There is a lot of advice these days about making time for self care. You can’t take care of others, if you don’t take care of yourself. This is especially true if your family is dealing with a difficult diagnosis.
If a loved one has a medical issue, we tend to drop everything, including self care, to focus on them. An ailing family member may require more attention, so it’s okay to shift priorities. It’s still important, however, to make time for self care, because we need to be at our best energy level to be helpful to others.
When I was in the hospital all day every day with my daughter, the doctor reminded me that grandmas can step in. With a gentle nudge I let my parents take over for a bit so I could go home and shower.
Self care doesn’t require large blocks of time. Although you may find taking a day to yourself blissful, it can be as simple as a 15-minute phone call with a good friend, a walk around the neighborhood, reading a chapter in a book, or having time to shower and brush your hair. The point is to find something that makes you feel human again, that restores your energy so you are once again ready to care for your loved one.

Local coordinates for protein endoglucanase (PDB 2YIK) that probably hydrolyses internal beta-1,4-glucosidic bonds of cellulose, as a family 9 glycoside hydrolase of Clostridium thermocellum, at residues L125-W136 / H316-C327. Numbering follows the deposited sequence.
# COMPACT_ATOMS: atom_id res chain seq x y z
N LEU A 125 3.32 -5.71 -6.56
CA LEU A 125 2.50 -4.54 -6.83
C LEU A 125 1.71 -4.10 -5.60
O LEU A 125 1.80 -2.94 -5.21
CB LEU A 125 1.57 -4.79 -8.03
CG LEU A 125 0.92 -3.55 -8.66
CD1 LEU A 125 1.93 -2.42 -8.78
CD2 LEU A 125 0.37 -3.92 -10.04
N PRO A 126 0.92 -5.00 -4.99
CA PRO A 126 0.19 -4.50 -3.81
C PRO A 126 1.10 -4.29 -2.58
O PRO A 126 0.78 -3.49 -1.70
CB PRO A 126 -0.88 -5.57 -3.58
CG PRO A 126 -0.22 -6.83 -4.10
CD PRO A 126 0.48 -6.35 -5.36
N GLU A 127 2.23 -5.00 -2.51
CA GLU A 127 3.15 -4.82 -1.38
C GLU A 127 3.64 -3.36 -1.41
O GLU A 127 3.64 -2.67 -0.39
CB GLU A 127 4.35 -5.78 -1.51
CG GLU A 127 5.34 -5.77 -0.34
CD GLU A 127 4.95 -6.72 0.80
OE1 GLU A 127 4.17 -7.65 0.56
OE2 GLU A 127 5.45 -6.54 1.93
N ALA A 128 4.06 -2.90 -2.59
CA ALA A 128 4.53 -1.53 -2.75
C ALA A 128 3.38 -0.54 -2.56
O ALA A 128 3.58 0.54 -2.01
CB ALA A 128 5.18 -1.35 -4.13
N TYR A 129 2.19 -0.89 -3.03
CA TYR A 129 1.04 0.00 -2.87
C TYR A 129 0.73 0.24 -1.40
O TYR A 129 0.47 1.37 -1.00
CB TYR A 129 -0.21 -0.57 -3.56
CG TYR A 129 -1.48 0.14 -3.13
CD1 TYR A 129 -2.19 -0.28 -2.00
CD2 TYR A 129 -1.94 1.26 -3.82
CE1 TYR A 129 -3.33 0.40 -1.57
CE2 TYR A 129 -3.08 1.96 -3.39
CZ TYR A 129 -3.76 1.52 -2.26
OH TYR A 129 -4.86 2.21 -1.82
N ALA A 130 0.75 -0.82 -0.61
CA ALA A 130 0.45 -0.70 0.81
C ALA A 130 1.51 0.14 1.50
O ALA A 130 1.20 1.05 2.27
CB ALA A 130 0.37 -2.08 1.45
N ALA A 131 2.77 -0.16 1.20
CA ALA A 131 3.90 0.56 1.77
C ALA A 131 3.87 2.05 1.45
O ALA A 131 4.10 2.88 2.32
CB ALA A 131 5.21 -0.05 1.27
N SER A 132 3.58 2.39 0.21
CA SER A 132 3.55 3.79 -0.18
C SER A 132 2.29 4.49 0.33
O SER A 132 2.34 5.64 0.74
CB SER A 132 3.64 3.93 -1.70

What can you do in the name of self care today?
You can learn more about self care during a difficult diagnosis in my newest offering When Life Happens: What to do about unexpected health concerns. This workbook filled with information, tips, and tricks for getting through accidents, difficult diagnoses, rehabilitation, and what to do with the kids through it all. But it also has activities to guide you through your situation. You can find it here.